This was an appraisal done for financial reporting purposes for a Chinese corporation that acquired the resort 2 years previously.
Chinese investors have already bid up the Vancouver housing market to prices unaffordable to most Canadians. I even have a Chinese friend who owns three Vancouver condos while he lives in the San Francisco Bay Area.
Some Chinese investors are now competing with Canadian investors for commercial real estate. Capitalization rates for British Columbia hotels have dropped by half since 2003 (from 12 to 14% to 6 to 8%). The BC tourist industry has particularly benefited from the until-recent growing oil wealth of western Canada, particularly Alberta.
View from my room
The subject property is a 5-star bayside resort on Vancouver Island with a restaurant, bar, spa and marina. Guests were observed to be middle-aged couples, presumably Canadian (who else would vacation in Canada in March?), and the ambiance of the resort makes it a good place for “second honeymoons”. Management is by Canadian professionals. In the two years under new ownership, net operating income has increased by almost 5%, with higher gains in gross revenues, occupancy and operating profit.
What is unique about this resort, though, is that only 30% of revenues come from room revenues. 53.5% of revenues come from food and beverage operations, which for most hotels normally have low profit margins or are even loss leaders. In this case, though, the profit margin on food and beverage operations exceeded 28%; the food was excellent, and the hotel often serves as a venue for weddings and other community events. The spa contributed another 12% of revenues and the marina contributed about 6% (but was the department with the highest profit margins).
I found it unusual that I was hired by an appraisal firm that was hired by another appraisal firm. Perhaps the Hong Kong Stock Exchange is intent upon truly independent valuations, which I would applaud. On this blog I have been critical in the past about the Singapore Stock Exchange, which seems to let corporations hire any appraisal whore that they choose.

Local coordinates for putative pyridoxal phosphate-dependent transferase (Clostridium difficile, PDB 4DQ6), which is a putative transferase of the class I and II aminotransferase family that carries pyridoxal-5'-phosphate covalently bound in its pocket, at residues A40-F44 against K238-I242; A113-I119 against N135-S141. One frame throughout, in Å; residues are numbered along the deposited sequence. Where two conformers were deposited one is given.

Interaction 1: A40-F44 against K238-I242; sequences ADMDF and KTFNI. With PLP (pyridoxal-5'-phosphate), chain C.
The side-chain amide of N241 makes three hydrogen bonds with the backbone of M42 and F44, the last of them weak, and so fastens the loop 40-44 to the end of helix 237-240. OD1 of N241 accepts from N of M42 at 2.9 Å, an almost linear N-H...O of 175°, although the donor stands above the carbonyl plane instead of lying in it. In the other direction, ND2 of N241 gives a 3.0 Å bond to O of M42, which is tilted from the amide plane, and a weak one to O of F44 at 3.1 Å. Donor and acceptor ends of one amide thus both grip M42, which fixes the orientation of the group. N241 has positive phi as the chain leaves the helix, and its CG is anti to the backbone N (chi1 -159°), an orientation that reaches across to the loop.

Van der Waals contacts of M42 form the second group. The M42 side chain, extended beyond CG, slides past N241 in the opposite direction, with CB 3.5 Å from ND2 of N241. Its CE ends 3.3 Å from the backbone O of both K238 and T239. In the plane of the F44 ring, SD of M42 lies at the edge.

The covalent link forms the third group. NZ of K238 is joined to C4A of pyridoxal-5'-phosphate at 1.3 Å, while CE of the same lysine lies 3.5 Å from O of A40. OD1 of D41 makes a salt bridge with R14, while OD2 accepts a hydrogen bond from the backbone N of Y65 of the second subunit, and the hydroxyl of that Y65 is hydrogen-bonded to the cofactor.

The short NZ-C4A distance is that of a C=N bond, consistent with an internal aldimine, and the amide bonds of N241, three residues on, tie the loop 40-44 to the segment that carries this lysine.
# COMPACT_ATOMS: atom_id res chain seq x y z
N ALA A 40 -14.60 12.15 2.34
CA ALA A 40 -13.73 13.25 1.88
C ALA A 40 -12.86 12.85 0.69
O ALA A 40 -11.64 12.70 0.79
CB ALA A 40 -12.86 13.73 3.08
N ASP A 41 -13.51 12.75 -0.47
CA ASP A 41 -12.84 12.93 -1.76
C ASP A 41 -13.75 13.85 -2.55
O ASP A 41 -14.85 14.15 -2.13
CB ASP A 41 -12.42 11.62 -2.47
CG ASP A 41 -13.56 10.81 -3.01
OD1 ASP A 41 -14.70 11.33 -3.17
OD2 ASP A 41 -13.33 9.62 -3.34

The financial statements seemed to conform to the new Uniform System of Accounts for the Lodging Industry. I was presented, however, with excerpts from another appraisal done by an unknown appraiser as of the same valuation date. This appraiser was of the opinion that the hotel had appreciated 48% in value in the previous two years, despite only a 5% increase in NOI. I had no details of the appraiser’s income approach, which is the approach I generally rely on for profitable hotels, but I suspect that this appraiser did not adjust the income and expense statements for “reserves for replacement” for FF&E (furniture, fixtures and equipment) and other building components, which I generally see estimated at between 3 and 5.5% of gross revenues for hotels. The general manager of the subject hotel even estimated 4% “CapEx” for the subject resort.
The other appraiser’s sales comparison approach was an abomination. The simplest way of comparing hotels is on a “price per room” basis, but this works best for limited service motels which earn their revenues substantially from room rentals. All of the comparable sales prices he used were inflated and incorrect, which would have been easily verified by going on-line to British Columbia’s free land registry web site: http://evaluebc.bcassessment.ca , where real estate sales are publicly recorded. Although publicly recorded sales of BC hotels have been as high as $275,000 per room in the last two years, this appraiser made awkward adjustments (up to 100%) to justify a value of $533,333 per room, without considering that this resort’s restaurant, bar, spa and marina operations accounted for much of the value of the resort.